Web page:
“Online, group-based activities that allow people to interact and engage are a reasonable substitute if you can’t get that face-to-face engagement.”
Professor Jeffrey E Brand, co-author of the DA22 study, says that the theme of this year’s report Connected by Games reflects the role of video games in bridging the social divide and lack of stimulation produced by lockdown conditions.
“It’s a simple story of defiance, continuation and resilience,” he says.
Analogue versus digital – does it make a difference?
Do brain training activities in digital format provide any benefits compared to their analogue counterparts, such as crosswords, Sudoku or a good old-fashioned game of Scrabble?
Not inherently, says Bahar-Fuchs, but digital programming can aid in ensuring an appropriate level of difficulty is maintained.
“It’s really that the digital tools allow us to measure and track more precisely, things that we believe are important,” he says.
“We believe that adjusting the level of difficulty of the game or a task to a person’s performance is very important.
“So when a person does, say, crosswords, or any other activity or game that stimulates the brain, we believe that they need to always be at the right level of challenge, so that it’s not too easy, not too difficult, and always moves along with the person’s performance.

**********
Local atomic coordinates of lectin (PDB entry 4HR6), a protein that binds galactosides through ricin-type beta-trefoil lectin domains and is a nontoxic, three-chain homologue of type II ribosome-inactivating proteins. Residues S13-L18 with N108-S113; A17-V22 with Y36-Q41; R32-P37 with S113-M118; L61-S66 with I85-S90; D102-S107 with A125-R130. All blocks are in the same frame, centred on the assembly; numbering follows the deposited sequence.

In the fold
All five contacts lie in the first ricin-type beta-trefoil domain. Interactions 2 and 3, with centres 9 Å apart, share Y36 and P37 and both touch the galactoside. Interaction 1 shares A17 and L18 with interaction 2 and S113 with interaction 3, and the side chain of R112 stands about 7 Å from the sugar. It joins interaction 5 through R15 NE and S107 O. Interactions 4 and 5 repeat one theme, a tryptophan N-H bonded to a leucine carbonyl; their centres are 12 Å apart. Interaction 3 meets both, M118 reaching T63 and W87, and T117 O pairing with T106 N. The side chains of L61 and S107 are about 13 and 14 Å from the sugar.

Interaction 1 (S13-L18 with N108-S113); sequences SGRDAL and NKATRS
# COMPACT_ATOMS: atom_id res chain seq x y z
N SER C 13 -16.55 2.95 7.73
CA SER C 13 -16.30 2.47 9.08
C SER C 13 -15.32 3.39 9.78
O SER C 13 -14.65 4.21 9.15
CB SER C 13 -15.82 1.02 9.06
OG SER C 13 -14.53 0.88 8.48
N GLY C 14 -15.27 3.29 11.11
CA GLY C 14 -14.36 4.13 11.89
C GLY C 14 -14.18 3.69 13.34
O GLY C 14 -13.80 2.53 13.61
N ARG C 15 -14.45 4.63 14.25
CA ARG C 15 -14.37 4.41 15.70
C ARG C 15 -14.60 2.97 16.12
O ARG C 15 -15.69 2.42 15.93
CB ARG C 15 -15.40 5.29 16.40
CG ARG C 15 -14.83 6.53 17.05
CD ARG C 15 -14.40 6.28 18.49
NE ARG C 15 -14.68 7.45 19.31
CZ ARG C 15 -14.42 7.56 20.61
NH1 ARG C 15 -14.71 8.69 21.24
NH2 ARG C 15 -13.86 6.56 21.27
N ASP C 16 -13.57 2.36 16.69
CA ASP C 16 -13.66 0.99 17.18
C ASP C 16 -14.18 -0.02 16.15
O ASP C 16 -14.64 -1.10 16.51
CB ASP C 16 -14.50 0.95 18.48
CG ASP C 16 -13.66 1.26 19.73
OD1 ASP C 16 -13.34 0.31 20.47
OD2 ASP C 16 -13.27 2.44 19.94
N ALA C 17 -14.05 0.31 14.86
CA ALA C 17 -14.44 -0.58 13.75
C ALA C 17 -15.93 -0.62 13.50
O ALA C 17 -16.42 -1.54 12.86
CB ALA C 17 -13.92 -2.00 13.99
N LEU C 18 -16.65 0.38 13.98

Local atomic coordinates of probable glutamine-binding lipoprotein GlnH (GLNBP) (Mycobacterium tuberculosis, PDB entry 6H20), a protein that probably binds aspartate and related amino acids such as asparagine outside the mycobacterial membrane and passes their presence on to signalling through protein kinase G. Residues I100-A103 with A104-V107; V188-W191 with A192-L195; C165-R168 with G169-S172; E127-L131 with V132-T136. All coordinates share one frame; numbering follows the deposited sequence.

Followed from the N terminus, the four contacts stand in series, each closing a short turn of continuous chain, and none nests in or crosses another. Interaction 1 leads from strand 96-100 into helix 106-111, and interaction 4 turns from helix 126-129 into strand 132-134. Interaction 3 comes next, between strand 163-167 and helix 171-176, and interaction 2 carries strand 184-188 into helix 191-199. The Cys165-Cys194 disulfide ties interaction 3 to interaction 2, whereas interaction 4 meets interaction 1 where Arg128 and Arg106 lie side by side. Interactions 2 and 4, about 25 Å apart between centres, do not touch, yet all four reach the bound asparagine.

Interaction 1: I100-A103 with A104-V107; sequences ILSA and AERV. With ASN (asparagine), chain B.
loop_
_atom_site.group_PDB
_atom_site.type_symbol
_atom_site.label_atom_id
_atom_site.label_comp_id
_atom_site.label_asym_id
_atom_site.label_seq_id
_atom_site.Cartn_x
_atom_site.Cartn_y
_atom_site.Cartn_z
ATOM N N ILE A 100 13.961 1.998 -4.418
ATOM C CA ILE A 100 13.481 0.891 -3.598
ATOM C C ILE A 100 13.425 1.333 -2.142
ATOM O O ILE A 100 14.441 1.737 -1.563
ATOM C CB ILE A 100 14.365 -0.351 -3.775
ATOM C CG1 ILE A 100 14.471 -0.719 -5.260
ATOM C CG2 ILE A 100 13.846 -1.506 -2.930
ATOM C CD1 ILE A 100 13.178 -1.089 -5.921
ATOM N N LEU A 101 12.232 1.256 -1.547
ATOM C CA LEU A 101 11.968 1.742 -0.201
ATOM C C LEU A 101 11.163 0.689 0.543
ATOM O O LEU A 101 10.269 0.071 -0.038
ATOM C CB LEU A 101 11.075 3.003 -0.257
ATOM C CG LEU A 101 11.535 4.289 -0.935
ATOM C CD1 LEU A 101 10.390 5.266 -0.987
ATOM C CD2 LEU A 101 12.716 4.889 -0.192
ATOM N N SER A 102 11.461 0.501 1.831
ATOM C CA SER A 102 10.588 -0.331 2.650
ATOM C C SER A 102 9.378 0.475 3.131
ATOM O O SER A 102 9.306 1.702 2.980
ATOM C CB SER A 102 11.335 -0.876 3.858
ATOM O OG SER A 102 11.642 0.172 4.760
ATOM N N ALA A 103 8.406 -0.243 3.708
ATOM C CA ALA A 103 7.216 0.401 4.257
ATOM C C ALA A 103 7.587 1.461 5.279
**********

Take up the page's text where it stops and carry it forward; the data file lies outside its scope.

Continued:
“So if a person does well, the level of difficulty should get harder, and if they don’t do so well, it should get less difficult than that, to ensure that the level of challenge is appropriate.
“But also, to maintain things like motivation and engagement: if something is too difficult for a person, they’re obviously more likely to stop doing it [and] if it’s too easy, they might get bored really quickly and stop doing it.”
What type of video games are best for seniors?
Bahar-Fuchs says that video games played should match the particular areas of cognitive function that need enhancement.
“… the ability to tailor activities to someone’s specific needs [is important],” he says.
“So one person might have a weakness in a type of memory that we might call ‘visual memory’, and another person might have a weakness in the type of ability to recall, speed or executive function.
“What we do in the research is we try to make sure that the kinds of activities we recommend to people are well aligned with their cognitive and thinking profiles.”
In a 2020 research article, Bahar-Fuchs and colleague Dr Amit Lampit recommend:
- Action video games such as first-person shooters or Super Mario to train alertness, speed and navigation skills
- Computer games that require strategic thinking such as Sims or Minecraft to stimulate brain function related to planning and logical thinking
- Scrabble-like games like Words with Friends can be played with other people and are free for iOS (iPhone, iPad) and Android
Digital Australia is a yearly report conducted by the Interactive Games and Entertainment Association in conjunction with Bond University to measure the uptake and usage of digital technology within the Australian population.
This year marks sixteen years since the initial report.
Despite the pandemic, the proportion of older adults involved in gaming is consistent with the data from 2019.
However, the average time older adults play has slightly increased over the two year period.